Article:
We know that mutation can be, more often than not, a reason to not function normally and die, but sometimes it can be a way to develop new, successful species. To see evolution at work we only have to look at the Whitenose shark (Nasolamia velox).

See, the Whitenose shark differs from any other requiem sharks in matters of cranial and rostral characteristics so much that is has got its own genus, but all other characteristics are so much like that of the Blacknose shark that scientists began to speculate.

There is this deformation called cyclopia (named after the Greek myth cyclops which is a giant with an eye on its forehead), caused by genetic mutations (or toxins during pregnancy) in mammals and humans (Don’t look at pictures. Seriously, don’t. Look here instead.). Well, incipient cyclopia could explain the differences – so it seems that the Whitenose shark developed from the Blacknose shark, or better ancestors of the Whitenose shark mutated from ancestors of the Blacknose shark, a long time ago. This must have happened before the Isthmus of Panama separated the Pacific and Atlantic oceans, since now the Blacknose shark inhabits only the tropical western Atlantic and the Whitenose shark only the tropical eastern Pacific (so it is an example of Plate tectonics as well).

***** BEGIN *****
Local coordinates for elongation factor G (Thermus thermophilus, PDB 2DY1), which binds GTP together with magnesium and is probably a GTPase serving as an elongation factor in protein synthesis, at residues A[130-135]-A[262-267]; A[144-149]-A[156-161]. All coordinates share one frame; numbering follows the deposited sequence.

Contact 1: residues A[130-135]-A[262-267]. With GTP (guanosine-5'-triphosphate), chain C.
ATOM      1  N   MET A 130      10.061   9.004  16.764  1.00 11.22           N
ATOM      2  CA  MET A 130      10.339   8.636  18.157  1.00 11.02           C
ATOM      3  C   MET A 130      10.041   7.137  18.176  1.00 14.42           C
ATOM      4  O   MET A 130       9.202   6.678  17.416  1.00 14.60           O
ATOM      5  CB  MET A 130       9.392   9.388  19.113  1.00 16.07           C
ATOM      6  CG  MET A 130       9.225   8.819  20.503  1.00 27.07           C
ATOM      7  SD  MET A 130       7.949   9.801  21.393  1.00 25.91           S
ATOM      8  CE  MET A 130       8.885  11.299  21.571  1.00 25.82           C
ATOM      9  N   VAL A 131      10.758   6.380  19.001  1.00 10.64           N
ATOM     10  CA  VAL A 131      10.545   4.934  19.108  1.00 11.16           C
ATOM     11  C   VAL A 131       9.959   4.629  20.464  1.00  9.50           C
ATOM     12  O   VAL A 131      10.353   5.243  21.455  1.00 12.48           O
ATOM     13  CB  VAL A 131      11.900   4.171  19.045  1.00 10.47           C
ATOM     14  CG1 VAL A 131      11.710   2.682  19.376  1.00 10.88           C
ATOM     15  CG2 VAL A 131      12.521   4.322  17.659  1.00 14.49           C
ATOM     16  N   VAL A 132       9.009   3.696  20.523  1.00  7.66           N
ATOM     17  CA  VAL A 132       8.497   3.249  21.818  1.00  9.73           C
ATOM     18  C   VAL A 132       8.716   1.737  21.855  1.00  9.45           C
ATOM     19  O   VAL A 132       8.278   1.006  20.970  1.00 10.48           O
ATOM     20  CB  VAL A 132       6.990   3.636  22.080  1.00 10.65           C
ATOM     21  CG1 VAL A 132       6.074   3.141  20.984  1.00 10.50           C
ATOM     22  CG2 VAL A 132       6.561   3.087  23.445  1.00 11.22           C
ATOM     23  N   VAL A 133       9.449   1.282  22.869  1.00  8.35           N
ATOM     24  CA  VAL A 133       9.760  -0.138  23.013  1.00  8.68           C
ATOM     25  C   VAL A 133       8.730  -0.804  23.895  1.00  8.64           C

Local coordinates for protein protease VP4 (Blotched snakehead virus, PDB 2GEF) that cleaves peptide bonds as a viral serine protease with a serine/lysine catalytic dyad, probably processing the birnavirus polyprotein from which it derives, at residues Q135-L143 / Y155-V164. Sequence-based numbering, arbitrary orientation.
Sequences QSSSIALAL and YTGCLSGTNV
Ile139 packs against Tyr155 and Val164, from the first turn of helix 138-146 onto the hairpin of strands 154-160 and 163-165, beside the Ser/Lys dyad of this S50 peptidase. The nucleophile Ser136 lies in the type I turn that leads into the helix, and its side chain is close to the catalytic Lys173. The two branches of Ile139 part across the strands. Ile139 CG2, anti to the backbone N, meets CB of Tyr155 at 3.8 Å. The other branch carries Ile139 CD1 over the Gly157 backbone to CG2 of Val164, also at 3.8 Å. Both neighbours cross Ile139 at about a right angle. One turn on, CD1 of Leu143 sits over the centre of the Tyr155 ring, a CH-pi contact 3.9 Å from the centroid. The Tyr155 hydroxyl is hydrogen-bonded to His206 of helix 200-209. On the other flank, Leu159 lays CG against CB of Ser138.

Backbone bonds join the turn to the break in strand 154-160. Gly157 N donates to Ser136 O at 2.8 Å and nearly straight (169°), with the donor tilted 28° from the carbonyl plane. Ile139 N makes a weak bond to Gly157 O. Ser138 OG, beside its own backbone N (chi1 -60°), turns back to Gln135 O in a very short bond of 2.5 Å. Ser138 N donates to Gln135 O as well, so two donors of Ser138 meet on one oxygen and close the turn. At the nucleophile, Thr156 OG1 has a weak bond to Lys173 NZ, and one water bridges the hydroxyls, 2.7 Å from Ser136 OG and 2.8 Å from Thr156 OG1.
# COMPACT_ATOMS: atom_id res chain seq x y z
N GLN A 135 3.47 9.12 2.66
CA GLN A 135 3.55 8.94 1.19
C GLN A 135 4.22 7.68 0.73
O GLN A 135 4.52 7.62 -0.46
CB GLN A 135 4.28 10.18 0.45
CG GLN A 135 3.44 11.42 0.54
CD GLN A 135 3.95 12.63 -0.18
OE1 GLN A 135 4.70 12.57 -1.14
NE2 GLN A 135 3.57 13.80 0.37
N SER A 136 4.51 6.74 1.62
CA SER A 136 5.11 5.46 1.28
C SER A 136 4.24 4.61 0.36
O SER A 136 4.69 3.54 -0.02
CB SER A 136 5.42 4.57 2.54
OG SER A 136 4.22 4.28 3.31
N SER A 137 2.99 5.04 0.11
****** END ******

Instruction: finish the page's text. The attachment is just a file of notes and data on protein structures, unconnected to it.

Nasolamia-velox-03.jpg
Nasolamia velox by Juan Carlos Cantú CC-BY-SA 4.0, Link

Like other requiem sharks, Whitenose sharks are caught by commercial and artisanal fisheries for their meat and fins.

Sources: here, here and here

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